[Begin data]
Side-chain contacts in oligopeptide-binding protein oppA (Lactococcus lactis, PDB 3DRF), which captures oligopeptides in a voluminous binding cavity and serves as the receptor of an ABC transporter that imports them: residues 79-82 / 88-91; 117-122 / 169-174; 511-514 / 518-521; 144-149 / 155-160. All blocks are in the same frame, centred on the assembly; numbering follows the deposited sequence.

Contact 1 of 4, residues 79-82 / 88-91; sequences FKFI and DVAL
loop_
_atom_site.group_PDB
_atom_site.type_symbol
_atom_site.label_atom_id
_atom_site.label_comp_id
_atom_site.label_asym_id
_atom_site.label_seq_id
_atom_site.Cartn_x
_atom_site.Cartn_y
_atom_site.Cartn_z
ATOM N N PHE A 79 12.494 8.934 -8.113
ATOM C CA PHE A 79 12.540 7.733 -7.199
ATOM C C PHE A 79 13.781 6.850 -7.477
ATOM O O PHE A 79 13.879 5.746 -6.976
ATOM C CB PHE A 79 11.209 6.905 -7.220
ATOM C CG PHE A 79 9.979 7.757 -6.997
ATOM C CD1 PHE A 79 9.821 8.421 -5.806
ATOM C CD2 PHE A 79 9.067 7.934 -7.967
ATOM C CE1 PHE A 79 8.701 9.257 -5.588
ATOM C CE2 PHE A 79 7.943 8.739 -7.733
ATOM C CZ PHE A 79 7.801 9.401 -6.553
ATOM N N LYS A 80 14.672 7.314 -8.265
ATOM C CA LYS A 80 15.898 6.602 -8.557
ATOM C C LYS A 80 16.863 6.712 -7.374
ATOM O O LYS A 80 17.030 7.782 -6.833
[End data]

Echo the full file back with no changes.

Side-chain contacts in oligopeptide-binding protein oppA (Lactococcus lactis, PDB 3DRF), which captures oligopeptides in a voluminous binding cavity and serves as the receptor of an ABC transporter that imports them: residues 79-82 / 88-91; 117-122 / 169-174; 511-514 / 518-521; 144-149 / 155-160. All blocks are in the same frame, centred on the assembly; numbering follows the deposited sequence.

Contact 1 of 4, residues 79-82 / 88-91; sequences FKFI and DVAL
loop_
_atom_site.group_PDB
_atom_site.type_symbol
_atom_site.label_atom_id
_atom_site.label_comp_id
_atom_site.label_asym_id
_atom_site.label_seq_id
_atom_site.Cartn_x
_atom_site.Cartn_y
_atom_site.Cartn_z
ATOM N N PHE A 79 12.494 8.934 -8.113
ATOM C CA PHE A 79 12.540 7.733 -7.199
ATOM C C PHE A 79 13.781 6.850 -7.477
ATOM O O PHE A 79 13.879 5.746 -6.976
ATOM C CB PHE A 79 11.209 6.905 -7.220
ATOM C CG PHE A 79 9.979 7.757 -6.997
ATOM C CD1 PHE A 79 9.821 8.421 -5.806
ATOM C CD2 PHE A 79 9.067 7.934 -7.967
ATOM C CE1 PHE A 79 8.701 9.257 -5.588
ATOM C CE2 PHE A 79 7.943 8.739 -7.733
ATOM C CZ PHE A 79 7.801 9.401 -6.553
ATOM N N LYS A 80 14.672 7.314 -8.265
ATOM C CA LYS A 80 15.898 6.602 -8.557
ATOM C C LYS A 80 16.863 6.712 -7.374
ATOM O O LYS A 80 17.030 7.782 -6.833